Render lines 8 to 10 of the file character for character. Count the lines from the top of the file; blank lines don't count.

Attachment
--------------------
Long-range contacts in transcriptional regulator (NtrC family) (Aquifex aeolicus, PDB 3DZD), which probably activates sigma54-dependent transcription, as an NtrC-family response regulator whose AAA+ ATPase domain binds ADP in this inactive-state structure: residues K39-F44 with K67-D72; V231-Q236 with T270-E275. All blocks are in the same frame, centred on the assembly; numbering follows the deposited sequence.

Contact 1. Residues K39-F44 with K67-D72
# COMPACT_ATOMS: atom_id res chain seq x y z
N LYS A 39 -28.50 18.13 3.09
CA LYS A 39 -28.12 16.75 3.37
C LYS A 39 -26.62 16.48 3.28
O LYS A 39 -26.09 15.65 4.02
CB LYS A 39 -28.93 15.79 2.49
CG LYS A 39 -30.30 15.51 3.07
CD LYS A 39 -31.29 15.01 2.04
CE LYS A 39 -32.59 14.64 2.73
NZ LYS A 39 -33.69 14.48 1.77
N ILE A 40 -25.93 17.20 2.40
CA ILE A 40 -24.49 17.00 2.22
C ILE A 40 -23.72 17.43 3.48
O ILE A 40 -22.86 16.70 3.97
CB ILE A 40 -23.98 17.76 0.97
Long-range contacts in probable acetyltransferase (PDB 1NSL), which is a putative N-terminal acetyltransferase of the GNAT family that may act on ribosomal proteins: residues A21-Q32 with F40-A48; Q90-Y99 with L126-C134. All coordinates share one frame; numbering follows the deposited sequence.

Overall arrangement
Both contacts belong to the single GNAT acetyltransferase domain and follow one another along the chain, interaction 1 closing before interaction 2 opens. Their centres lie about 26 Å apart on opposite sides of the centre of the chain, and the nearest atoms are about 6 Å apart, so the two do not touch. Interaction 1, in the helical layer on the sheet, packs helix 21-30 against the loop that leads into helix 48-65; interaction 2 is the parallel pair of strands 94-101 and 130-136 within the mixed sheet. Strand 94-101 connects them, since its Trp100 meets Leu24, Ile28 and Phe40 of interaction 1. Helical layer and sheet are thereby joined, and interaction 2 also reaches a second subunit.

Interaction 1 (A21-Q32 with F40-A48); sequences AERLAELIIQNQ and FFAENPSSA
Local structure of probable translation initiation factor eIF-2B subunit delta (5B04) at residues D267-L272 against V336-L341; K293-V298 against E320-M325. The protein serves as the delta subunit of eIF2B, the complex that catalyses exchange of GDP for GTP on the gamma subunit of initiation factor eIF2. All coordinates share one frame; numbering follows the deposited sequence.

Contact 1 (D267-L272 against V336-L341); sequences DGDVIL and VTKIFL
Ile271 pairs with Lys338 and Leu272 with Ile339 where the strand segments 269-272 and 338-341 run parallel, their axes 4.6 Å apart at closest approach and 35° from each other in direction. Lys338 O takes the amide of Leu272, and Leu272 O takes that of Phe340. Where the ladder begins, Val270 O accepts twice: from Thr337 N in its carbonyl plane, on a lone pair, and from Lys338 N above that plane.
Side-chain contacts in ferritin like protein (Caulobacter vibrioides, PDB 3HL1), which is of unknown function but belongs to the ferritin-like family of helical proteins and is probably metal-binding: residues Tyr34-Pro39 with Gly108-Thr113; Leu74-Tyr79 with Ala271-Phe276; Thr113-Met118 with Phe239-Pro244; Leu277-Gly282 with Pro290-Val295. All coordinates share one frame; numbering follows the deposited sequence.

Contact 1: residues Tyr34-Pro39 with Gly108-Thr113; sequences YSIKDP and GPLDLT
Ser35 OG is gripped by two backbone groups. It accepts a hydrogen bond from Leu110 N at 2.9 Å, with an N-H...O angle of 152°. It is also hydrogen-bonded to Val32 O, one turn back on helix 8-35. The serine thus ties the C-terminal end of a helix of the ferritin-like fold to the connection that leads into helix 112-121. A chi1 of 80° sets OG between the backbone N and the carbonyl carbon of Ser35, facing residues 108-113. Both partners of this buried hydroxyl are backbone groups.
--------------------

CB LYS A 39 -28.93 15.79 2.49
CG LYS A 39 -30.30 15.51 3.07
CD LYS A 39 -31.29 15.01 2.04